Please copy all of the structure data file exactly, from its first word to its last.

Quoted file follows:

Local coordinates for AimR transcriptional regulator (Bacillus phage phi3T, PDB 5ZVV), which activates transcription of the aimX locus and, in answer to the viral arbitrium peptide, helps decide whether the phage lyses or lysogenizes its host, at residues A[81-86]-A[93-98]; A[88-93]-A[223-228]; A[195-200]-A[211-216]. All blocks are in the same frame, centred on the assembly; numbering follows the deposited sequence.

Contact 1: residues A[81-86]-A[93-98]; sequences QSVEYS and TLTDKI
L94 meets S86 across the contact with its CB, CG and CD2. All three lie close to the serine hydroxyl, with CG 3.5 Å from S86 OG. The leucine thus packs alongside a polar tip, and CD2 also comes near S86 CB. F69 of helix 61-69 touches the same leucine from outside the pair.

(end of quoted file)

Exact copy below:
Local coordinates for AimR transcriptional regulator (Bacillus phage phi3T, PDB 5ZVV), which activates transcription of the aimX locus and, in answer to the viral arbitrium peptide, helps decide whether the phage lyses or lysogenizes its host, at residues A[81-86]-A[93-98]; A[88-93]-A[223-228]; A[195-200]-A[211-216]. All blocks are in the same frame, centred on the assembly; numbering follows the deposited sequence.

Contact 1: residues A[81-86]-A[93-98]; sequences QSVEYS and TLTDKI
L94 meets S86 across the contact with its CB, CG and CD2. All three lie close to the serine hydroxyl, with CG 3.5 Å from S86 OG. The leucine thus packs alongside a polar tip, and CD2 also comes near S86 CB. F69 of helix 61-69 touches the same leucine from outside the pair.